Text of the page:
Pictured: Naporistyj Waiting Offshore, 28 February 1990
Twenty-seven years ago, circa January 1990, sitting in the Navy Liaison Office at Fort George G. Meade, I briefed the Sinop Station Executive Officer, LT. Ron Furlong on current events and issues. The Berlin Wall came down and the Soviet Union was following in kind. President Reagan had indeed ended the Cold War. Still many items to consider, however.
After our discussions, LT. Furlong invited me to travel back to Sinop with him to direct my briefing to the Navy Detachment. I was very honored to do so. Back to Turkey after my first Naval Security Group duty station assignment after more than 30 years was exciting. I had enjoyed my first duty station and the Turkish people and their culture.
After a pleasant journey, LT. Furlong and I arrived in Sinop and I was introduced to the Officer-in-Charge LCDR Jeff Fuller. The following day I met with Detachment personnel for informal operational intelligence discussions. The OIC was very interested and asked if I would be willing to meet with selected Turkish counterparts. I asked only that my comments be monitored for security purposes. The following day I was presented to a Turkish group for limited discussions. At the conclusion, the Turkish ‘leader’ came to me and announced that I was to accompany him back to his station and work with his group!!! I turned to LCDR Fuller for assistance!! I was not required to accompany the Turkish commander.
During my stay at Sinop, I learned that a Russian Mod-Kotlin Class Destroyer had ran aground and seemingly abandoned offshore not far from Sinop. The destroyer had been under tow destined for a Turkish breaking yard when it encountered inclement weather and broke its tow. The towing tug returned to Port Sevastopol’ leaving the destroyer adrift. While eating pizza downtown Sinop with some Navy mates (MCPO Mike Ford and SCPO Jim Riley and a few Army). I suggested that it would be interesting to do a little reconnaissance. All agreed and a plan was developed.
Fortunately, one of the Army guys was the base JAG so we had the legal part of our plan ‘blessed’. The names of the three Army teammates are not presented.
Project 56PLO Spokojnyj (tranquil) (Mod-Kotlin) Class Destroyer “Naporistyj” (assertive) Hull Number 517 was lying just offshore. We would require a means to board her.
One of the crew knew a local fisherman who was willing to lend us a small boat. We loaded the small boat on a vehicle and headed for the target site. When we arrived, it was discovered that Naporistyj was at the bottom of a very large hill and we would not be able to drive to the beach.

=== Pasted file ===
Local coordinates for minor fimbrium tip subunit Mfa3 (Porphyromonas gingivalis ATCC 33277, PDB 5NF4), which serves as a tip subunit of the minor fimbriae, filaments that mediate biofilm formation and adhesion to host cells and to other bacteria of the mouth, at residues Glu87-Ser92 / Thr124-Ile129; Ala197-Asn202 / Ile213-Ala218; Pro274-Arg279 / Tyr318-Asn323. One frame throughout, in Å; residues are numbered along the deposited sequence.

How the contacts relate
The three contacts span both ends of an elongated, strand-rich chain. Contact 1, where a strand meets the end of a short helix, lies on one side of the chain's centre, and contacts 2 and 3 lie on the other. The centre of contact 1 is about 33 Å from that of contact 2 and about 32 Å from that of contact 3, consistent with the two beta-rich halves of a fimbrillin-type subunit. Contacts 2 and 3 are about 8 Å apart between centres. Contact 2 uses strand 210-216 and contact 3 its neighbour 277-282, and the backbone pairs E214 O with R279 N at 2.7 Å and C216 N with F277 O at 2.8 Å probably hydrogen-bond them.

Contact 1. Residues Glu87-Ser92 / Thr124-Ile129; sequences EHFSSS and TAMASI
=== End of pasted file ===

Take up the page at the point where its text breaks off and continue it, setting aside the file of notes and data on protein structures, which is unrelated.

We reluctantly decided that we would have to walk the boat down the hill to the beach…this turned out to be more difficult than we had anticipated.
Arriving at the beach, we discovered that we had forgotten something ….the oars!! We had no means to propel the small boat out to the destroyer waiting for us.
Luckily, one of the Army guys was a diver and had the idea to bring his wet suit in the event we might want to have a look under the hull. He swam out to the ship and climbed aboard. He found some scrap boards and brought them back for us to use as paddles.
The six explorers (three Navy and three Army) arrived on board with no one to greet us. The ship was stable enough with just the aft port side awash.
We scoured the ship fore and aft….bridge to lower decks. We were searching for anything of some intelligence value. Manuals, books of any kind, electronics, etc. In the aloft radar operators compartment it seemed that he ‘lived’ there with pillows and blankets still present. Nothing of value for our gang was found.
We did enter sick bay below decks and found a multitude of pills and tonics just scattered around. We retrieved samples and eventually forwarded them to BuMed. We never heard any results.
Having found nothing of real intelligence value we decided to play tourist and remove a great deal of memorabilia. All the hatches had a brass marker indicating the compartment purpose. One item which I called dibs was a pencil drawing of Lenin that had been glued onto a piece of plywood. I assume some talented sailor onboard had made it.
We also discovered the crew post box attached to the side of the bulkhead which provided us with the ship’s Military Postal Number “V/Ch 60025, Sevastopol’ 54”.
I think we all had a grand time with our discovery and exploration. Time to go home with our bounty that we had loaded in garbage bags.
We then had to drag the ‘little explorer’ back up that hill to the truck. It was a breeze coming down but going up was another story. We made it!!! What a great team!!!
Sometime later I made a memorial plaque for my son, CWO4 Kevin J. Schneider. The brass compartment plate of ‘Air Heater Nr3’.
By CTRCS Ron Schneider, USN (ret)
Stationhypo note: Let us know if you want to share your store.